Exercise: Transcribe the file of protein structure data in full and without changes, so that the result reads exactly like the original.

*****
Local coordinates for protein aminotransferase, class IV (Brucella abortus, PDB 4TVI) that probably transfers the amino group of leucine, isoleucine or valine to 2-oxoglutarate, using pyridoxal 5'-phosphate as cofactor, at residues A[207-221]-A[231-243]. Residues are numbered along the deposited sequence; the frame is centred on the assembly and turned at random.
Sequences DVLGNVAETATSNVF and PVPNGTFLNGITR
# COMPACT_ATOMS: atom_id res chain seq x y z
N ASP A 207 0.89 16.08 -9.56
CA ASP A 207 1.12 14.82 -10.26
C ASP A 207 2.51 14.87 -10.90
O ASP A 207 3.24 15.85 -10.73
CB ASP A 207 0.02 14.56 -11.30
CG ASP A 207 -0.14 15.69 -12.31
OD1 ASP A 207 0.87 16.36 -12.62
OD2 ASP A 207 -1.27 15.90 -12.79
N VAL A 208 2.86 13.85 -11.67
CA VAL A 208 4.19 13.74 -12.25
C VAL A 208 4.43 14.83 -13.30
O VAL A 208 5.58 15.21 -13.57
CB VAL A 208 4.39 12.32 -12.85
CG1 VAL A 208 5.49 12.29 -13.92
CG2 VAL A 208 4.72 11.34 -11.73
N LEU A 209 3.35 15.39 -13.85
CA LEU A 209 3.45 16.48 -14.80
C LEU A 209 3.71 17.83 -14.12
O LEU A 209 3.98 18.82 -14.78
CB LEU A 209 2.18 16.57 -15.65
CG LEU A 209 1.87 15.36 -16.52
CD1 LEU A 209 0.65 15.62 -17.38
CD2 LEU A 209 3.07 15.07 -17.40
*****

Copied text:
Local coordinates for protein aminotransferase, class IV (Brucella abortus, PDB 4TVI) that probably transfers the amino group of leucine, isoleucine or valine to 2-oxoglutarate, using pyridoxal 5'-phosphate as cofactor, at residues A[207-221]-A[231-243]. Residues are numbered along the deposited sequence; the frame is centred on the assembly and turned at random.
Sequences DVLGNVAETATSNVF and PVPNGTFLNGITR
# COMPACT_ATOMS: atom_id res chain seq x y z
N ASP A 207 0.89 16.08 -9.56
CA ASP A 207 1.12 14.82 -10.26
C ASP A 207 2.51 14.87 -10.90
O ASP A 207 3.24 15.85 -10.73
CB ASP A 207 0.02 14.56 -11.30
CG ASP A 207 -0.14 15.69 -12.31
OD1 ASP A 207 0.87 16.36 -12.62
OD2 ASP A 207 -1.27 15.90 -12.79
N VAL A 208 2.86 13.85 -11.67
CA VAL A 208 4.19 13.74 -12.25
C VAL A 208 4.43 14.83 -13.30
O VAL A 208 5.58 15.21 -13.57
CB VAL A 208 4.39 12.32 -12.85
CG1 VAL A 208 5.49 12.29 -13.92
CG2 VAL A 208 4.72 11.34 -11.73
N LEU A 209 3.35 15.39 -13.85
CA LEU A 209 3.45 16.48 -14.80
C LEU A 209 3.71 17.83 -14.12
O LEU A 209 3.98 18.82 -14.78
CB LEU A 209 2.18 16.57 -15.65
CG LEU A 209 1.87 15.36 -16.52
CD1 LEU A 209 0.65 15.62 -17.38
CD2 LEU A 209 3.07 15.07 -17.40